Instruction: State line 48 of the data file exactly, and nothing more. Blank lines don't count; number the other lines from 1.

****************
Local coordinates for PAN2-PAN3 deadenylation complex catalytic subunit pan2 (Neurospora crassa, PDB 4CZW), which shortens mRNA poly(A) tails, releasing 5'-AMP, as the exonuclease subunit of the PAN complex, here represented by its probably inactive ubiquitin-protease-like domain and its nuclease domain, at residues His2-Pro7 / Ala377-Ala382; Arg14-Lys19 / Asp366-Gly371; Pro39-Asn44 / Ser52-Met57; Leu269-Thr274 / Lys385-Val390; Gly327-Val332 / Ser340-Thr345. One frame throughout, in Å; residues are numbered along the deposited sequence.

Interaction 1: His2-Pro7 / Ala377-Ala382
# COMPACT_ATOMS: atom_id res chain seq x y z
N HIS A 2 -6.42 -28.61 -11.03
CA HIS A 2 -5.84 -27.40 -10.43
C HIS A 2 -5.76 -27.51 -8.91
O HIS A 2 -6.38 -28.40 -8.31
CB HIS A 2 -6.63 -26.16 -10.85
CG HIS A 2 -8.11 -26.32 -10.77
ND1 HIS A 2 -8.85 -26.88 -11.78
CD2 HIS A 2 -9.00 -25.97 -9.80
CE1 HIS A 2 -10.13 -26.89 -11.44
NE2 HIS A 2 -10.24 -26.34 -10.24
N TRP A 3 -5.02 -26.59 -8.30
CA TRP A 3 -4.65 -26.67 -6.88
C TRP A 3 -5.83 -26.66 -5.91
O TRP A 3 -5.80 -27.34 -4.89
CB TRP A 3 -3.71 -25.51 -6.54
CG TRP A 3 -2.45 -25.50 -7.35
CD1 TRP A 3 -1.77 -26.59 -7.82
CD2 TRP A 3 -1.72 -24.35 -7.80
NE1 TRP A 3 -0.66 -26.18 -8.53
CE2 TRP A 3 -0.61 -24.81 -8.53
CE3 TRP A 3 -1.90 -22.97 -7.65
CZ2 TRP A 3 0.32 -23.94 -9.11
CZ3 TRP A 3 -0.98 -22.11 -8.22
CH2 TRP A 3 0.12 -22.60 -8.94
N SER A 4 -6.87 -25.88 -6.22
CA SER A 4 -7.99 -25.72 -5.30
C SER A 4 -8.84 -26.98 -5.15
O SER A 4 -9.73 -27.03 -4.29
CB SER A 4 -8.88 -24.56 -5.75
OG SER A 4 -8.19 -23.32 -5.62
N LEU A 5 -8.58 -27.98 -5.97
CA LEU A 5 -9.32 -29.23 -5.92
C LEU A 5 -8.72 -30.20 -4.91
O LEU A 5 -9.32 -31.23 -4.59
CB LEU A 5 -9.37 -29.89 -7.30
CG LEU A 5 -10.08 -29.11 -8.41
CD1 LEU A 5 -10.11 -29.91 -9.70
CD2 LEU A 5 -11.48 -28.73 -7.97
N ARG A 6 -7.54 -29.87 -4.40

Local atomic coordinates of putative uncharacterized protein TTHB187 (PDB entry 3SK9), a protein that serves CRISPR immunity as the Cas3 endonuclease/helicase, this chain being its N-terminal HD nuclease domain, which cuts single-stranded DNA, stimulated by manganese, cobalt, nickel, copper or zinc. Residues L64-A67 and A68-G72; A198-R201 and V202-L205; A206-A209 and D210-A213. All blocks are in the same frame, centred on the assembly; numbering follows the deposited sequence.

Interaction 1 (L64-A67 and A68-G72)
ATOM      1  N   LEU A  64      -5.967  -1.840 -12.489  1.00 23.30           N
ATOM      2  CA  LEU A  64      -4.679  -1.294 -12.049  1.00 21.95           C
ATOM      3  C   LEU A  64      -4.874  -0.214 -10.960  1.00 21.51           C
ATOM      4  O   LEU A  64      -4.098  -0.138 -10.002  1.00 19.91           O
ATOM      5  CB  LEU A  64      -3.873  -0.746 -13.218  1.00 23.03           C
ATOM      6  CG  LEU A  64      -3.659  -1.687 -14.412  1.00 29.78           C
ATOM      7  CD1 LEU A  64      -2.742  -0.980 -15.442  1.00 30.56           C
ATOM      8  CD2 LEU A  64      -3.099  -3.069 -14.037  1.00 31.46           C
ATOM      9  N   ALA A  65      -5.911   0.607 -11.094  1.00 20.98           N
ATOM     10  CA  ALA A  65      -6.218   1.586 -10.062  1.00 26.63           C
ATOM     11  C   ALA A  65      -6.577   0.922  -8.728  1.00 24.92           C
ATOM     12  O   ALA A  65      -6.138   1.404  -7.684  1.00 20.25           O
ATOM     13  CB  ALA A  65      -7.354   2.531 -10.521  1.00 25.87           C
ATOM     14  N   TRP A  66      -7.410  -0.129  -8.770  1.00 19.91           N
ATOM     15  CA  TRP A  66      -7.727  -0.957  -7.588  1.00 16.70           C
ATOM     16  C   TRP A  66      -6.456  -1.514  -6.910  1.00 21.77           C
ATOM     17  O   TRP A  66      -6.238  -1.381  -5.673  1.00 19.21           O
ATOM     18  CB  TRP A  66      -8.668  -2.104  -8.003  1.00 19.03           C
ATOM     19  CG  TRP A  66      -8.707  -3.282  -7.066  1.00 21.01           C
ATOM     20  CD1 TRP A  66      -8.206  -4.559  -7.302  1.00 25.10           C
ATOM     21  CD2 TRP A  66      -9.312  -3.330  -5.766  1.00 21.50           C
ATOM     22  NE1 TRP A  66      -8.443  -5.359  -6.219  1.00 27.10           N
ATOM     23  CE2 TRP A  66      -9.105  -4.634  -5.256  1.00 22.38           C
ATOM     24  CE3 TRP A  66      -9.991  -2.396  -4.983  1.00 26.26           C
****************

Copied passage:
ATOM      4  O   LEU A  64      -4.098  -0.138 -10.002  1.00 19.91           O